Demonstrating superiority of a new test for LTBI is more difficult than for active tuberculosis because there is no “gold standard” reference test. Thus, it is not possible to measure directly the sensitivity and specificity of a new test for LTBI. However, since airborne transmission of M tuberculosis is promoted by increasing duration and proximity of contact with an infectious case, a key determinant of infection is the amount of time spent sharing room air with the source case. Hence, if a new test is indeed a more sensitive and specific test, it should correlate more closely with level of exposure to M tuberculosis than the TST and should be independent of BCG vaccination status. Five studies with ELISpot and two studies with ELISA have exploited this principle to compare the diagnostic accuracy of the TST in contact investigations (Table 3). The ELIS-pot studies were prospective and comprised two community-based contact investigations and three point-source institutional outbreaks, involving a total of 1,136 contacts. ELISpot results, but not TST results, were independent of BCG vaccination status, indicating higher specificity (Table 4). Overall, ELISpot correlated better with tuberculosis exposure than TST, suggesting higher sensitivity for diagnosis of LTBI (Table 5). Another study of 369 contacts in an institutional outbreak, using a related but different ELISpot format, gave similar results. In the smaller number of contact investigations using ELISA, this assay was also independent of BCG vaccination status but correlation of ELISA results with tuberculosis exposure was generally similar to the TST. Quantitative estimates of diagnostic specificity can be generated by studying BCG-vaccinated individuals at an ultralow risk of LTBI due to absence of epidemiologic risk factors tuberculosis exposure. Four studies using ELISpot in 127 participants, and two studies’14 using ELISA in 315 participants show that both assays have very high specificity, approaching 100%.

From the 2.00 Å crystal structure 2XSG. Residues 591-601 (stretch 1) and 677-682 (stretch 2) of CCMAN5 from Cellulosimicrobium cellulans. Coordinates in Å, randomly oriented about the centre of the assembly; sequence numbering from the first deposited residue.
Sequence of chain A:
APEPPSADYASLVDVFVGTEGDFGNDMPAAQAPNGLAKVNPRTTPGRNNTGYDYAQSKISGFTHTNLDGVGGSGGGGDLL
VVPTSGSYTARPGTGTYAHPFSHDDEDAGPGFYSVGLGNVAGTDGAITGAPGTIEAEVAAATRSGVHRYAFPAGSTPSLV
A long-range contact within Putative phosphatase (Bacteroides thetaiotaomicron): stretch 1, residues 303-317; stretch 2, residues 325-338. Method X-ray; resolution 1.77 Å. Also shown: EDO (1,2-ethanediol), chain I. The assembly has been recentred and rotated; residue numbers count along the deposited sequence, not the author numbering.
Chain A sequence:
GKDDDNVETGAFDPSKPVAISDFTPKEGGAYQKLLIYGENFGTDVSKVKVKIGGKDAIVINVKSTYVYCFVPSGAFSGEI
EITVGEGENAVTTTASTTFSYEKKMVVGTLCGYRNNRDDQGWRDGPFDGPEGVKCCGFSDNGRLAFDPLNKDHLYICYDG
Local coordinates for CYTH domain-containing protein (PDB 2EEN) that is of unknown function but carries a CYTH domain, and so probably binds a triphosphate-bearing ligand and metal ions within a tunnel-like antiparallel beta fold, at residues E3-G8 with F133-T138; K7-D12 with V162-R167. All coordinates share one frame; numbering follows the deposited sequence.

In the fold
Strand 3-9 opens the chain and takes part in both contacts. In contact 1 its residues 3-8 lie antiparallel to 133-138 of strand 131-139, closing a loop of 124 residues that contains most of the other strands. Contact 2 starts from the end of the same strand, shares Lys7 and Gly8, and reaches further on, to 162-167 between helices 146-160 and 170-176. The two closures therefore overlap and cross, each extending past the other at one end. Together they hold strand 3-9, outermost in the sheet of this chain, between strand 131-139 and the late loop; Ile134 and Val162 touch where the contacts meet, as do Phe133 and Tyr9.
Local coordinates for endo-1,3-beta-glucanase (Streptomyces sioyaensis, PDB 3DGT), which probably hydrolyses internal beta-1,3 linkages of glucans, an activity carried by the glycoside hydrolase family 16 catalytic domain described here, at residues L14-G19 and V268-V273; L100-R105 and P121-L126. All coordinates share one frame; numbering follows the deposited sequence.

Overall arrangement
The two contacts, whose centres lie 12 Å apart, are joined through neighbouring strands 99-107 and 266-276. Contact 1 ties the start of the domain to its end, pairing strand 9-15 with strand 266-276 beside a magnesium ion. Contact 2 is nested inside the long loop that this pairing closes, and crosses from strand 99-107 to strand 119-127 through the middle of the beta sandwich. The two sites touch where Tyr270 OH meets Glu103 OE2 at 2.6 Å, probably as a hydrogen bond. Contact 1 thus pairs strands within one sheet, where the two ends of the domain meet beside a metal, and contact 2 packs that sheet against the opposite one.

Figure 1. Diagrammatic representation of TST, ELISpot, and ELISA for diagnosing M tuberculosis infection. TST (left): PPD is intradermally injected into the volar surface of the forearm, and induration of any delayed-type hypersensitivity response is measured 72 h later. ELISpot (center): Peripheral blood mononuclear cells (PMBCs), which includes T cells, are separated from the blood sample by density centrifugation, washed, counted, and then incubated with ESAT-6 and CFP-10 in a 96-well microtitre ELISpot plate for 16 to 20 h. If the patient has M tuberculosis infection, T cells will recognize the antigens and secrete IFN-7. This cytokine is captured in the immediate vicinity of the cytokine-secreting T cell by antibodies specific for IFN-7 coated on the bottom of each well. The cytokine-bound antibodies are subsequently detected with another antibody conjugated to an enzyme that catalyzes a colorimetric reaction resulting in visible spots, where each spot represents the footprint of one T cell that responded to the antigens. These spot-forming cells are counted giving the frequency of M tuberculosis-specific T cells. ELISA (right): Whole blood from the patient is incubated with ESAT-6 and CFP-10 in a 24-well plate for 24 h. If the patient has M tuberculosis infection, T cells will recognize the antigens and secrete IFN-7. The plate is centrifuged and the plasma transferred to a 96-well microtitre plate. IFN-7 in the plasma is captured by antibodies specific for IFN-7 coated on the bottom of each well. The cytokine-bound antibodies are subsequently detected with another antibody conjugated to an enzyme that catalyzes a colorimetric reaction. The optical density (OD) of each well is measured, and the concentration of IFN-7 is determined using a standard curve. Although a laboratory is needed to process the blood samples from patients, which optimally need to be processed within 8 to 16 h (within 8 h for ELISpot, 12 h for ELISA), multiple patient samples can be analyzed at the same time, interpretation of the tests is standardized, and the internal positive control allows assessment of the performance of each assay.